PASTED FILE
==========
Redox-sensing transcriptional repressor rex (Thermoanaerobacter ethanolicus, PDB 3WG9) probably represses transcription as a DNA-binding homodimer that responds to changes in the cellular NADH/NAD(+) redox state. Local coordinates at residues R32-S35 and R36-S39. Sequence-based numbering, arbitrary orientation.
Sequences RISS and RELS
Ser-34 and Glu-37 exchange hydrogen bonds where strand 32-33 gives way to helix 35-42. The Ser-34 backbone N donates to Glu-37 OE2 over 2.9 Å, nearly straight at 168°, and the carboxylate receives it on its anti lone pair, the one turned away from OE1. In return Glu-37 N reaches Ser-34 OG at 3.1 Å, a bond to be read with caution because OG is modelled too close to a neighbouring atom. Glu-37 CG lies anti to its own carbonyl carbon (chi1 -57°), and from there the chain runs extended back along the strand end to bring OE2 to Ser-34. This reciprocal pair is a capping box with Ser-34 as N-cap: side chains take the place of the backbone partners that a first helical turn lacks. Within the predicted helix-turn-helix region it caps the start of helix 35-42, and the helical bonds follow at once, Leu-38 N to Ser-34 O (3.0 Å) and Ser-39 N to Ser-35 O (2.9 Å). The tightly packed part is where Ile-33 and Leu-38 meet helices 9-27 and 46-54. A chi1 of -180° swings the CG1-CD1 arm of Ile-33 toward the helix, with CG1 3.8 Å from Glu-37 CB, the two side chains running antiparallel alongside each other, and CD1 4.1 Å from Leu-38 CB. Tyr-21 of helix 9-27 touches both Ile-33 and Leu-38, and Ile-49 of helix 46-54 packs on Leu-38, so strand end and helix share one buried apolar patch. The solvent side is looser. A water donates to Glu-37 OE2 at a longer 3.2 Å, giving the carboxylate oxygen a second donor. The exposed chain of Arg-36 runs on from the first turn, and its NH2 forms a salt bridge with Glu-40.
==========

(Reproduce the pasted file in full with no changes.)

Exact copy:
Redox-sensing transcriptional repressor rex (Thermoanaerobacter ethanolicus, PDB 3WG9) probably represses transcription as a DNA-binding homodimer that responds to changes in the cellular NADH/NAD(+) redox state. Local coordinates at residues R32-S35 and R36-S39. Sequence-based numbering, arbitrary orientation.
Sequences RISS and RELS
Ser-34 and Glu-37 exchange hydrogen bonds where strand 32-33 gives way to helix 35-42. The Ser-34 backbone N donates to Glu-37 OE2 over 2.9 Å, nearly straight at 168°, and the carboxylate receives it on its anti lone pair, the one turned away from OE1. In return Glu-37 N reaches Ser-34 OG at 3.1 Å, a bond to be read with caution because OG is modelled too close to a neighbouring atom. Glu-37 CG lies anti to its own carbonyl carbon (chi1 -57°), and from there the chain runs extended back along the strand end to bring OE2 to Ser-34. This reciprocal pair is a capping box with Ser-34 as N-cap: side chains take the place of the backbone partners that a first helical turn lacks. Within the predicted helix-turn-helix region it caps the start of helix 35-42, and the helical bonds follow at once, Leu-38 N to Ser-34 O (3.0 Å) and Ser-39 N to Ser-35 O (2.9 Å). The tightly packed part is where Ile-33 and Leu-38 meet helices 9-27 and 46-54. A chi1 of -180° swings the CG1-CD1 arm of Ile-33 toward the helix, with CG1 3.8 Å from Glu-37 CB, the two side chains running antiparallel alongside each other, and CD1 4.1 Å from Leu-38 CB. Tyr-21 of helix 9-27 touches both Ile-33 and Leu-38, and Ile-49 of helix 46-54 packs on Leu-38, so strand end and helix share one buried apolar patch. The solvent side is looser. A water donates to Glu-37 OE2 at a longer 3.2 Å, giving the carboxylate oxygen a second donor. The exposed chain of Arg-36 runs on from the first turn, and its NH2 forms a salt bridge with Glu-40.